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We're being buried in plastics, and not even 10% of it is getting recycled—no matter what the labels say.
In California, a new bill to force corporations to put recycling symbols on fewer products has just passed the state assembly and is almost certain to become law. On first inspection, that might sound like a bizarre reversal for a state that has regularly led the way on environmental and climate issues. It's not. On the contrary, putting recycling symbols on packages that don't have a prayer of actually being recycled has been a commonplace form of "greenwashing" for some time now, and states struggling with the rising cost of trash disposal and recycling logistics are getting increasingly fed up.
The big culprit is, as you might reasonably guess, single-use plastics. One of the not-secret secrets of recycling programs is that just because a product is made of plastic that theoretically could be recycled, in practice, the numerous common variations used in manufacturing have very different properties to consider when it comes to actually turning the waste into some other future commodity. For example, #1 and #2 plastics are fairly easily recycled; #5 plastic, which many plastic lids and caps are made of, usually must be removed from the recycling stream.
Other plastic objects aren't recyclable simply because of their shape. Recycling centers can't sort any plastic bags, plastic films, or other thin-plastic materials because they notoriously twist around and binds in the machinery used. It's prohibited, except in dedicated bins of the sort now commonly seen at supermarkets. That doesn't mean it can be reasonably recycled, and the bags are still among the most common forms of litter and pollution, so many municipalities are taking steps to ban them outright. Much of what supermarket shoppers buy in deli sections and other areas of the store are sold in plastic trays or containers; those, too, are often thrown out even when they enter the recycling stream because they're either too contaminated with food scraps to use, not actually locally recyclable, or both.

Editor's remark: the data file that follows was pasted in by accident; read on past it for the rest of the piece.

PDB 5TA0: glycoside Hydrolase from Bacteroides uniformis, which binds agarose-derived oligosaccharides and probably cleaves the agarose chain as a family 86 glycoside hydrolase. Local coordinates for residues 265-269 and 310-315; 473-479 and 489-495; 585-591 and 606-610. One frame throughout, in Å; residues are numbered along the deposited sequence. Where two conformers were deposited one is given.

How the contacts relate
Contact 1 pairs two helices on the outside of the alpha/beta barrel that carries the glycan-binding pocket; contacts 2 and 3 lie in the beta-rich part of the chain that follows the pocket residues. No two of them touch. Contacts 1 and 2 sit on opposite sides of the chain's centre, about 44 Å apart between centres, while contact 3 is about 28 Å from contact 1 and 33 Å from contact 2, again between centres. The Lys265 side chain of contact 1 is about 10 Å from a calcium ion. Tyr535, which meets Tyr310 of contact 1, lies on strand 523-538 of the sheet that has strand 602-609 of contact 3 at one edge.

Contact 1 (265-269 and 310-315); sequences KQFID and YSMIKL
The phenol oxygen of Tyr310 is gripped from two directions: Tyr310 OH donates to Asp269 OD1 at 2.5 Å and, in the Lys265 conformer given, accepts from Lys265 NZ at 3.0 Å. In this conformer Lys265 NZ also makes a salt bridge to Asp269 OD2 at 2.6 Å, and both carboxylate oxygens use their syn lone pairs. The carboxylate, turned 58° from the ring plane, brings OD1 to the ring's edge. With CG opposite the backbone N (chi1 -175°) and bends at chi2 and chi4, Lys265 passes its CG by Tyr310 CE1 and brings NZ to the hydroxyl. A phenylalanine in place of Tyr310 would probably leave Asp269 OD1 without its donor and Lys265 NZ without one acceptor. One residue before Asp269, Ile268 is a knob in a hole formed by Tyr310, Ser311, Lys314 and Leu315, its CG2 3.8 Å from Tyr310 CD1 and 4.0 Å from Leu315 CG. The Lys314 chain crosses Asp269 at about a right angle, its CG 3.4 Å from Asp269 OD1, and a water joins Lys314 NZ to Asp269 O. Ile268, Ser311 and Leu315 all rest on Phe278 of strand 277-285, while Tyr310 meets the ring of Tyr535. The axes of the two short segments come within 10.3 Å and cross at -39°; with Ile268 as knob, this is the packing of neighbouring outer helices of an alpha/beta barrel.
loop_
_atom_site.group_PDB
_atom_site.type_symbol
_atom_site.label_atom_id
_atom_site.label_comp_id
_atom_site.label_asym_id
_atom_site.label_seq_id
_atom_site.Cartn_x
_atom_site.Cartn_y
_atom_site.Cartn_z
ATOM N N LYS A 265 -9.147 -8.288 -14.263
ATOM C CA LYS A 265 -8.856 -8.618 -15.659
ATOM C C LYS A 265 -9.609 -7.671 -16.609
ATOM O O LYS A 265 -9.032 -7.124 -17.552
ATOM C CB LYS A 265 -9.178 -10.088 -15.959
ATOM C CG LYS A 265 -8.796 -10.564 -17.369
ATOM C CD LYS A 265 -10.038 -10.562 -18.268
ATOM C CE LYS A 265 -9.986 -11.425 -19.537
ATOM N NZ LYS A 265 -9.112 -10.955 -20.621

The bottom line is that less than 10% of plastic is recycled, and of that, most is "downcycled" into lower-grade material that itself won't be recyclable the next time around.
So what's a consumer to do? The best advice at the moment is, aside from the notorious plastic bag and film problem, look for the three-arrow recycling label and recycle anything that claims to be recyclable, relying on the human sorters at your local recycling plants to pick the things they can't bundle for remanufacturing out from the objects and materials they can't. That results in recycling centers receiving the most recyclable materials, even if there might be a lot of sorting to do. It shifts the burden of expertise from individual consumers to recycling centers.
But that's expensive, and some states are sick of footing the bill for "fake" recyclables that packagers mark with the three-arrow recycling symbol but know full well have no actual value in the recycling chain. The California bill's solution is to put the burden of determining whether a product is truly recyclable on the companies actually producing those products. They know exactly what their products are made of. They know which of those materials genuinely gets recycled and which don't.
California's proposed rule would bar companies from displaying the three-arrow recycling symbol on their products unless they can prove that material is not just recyclable in theory but is actually recycled in most California communities.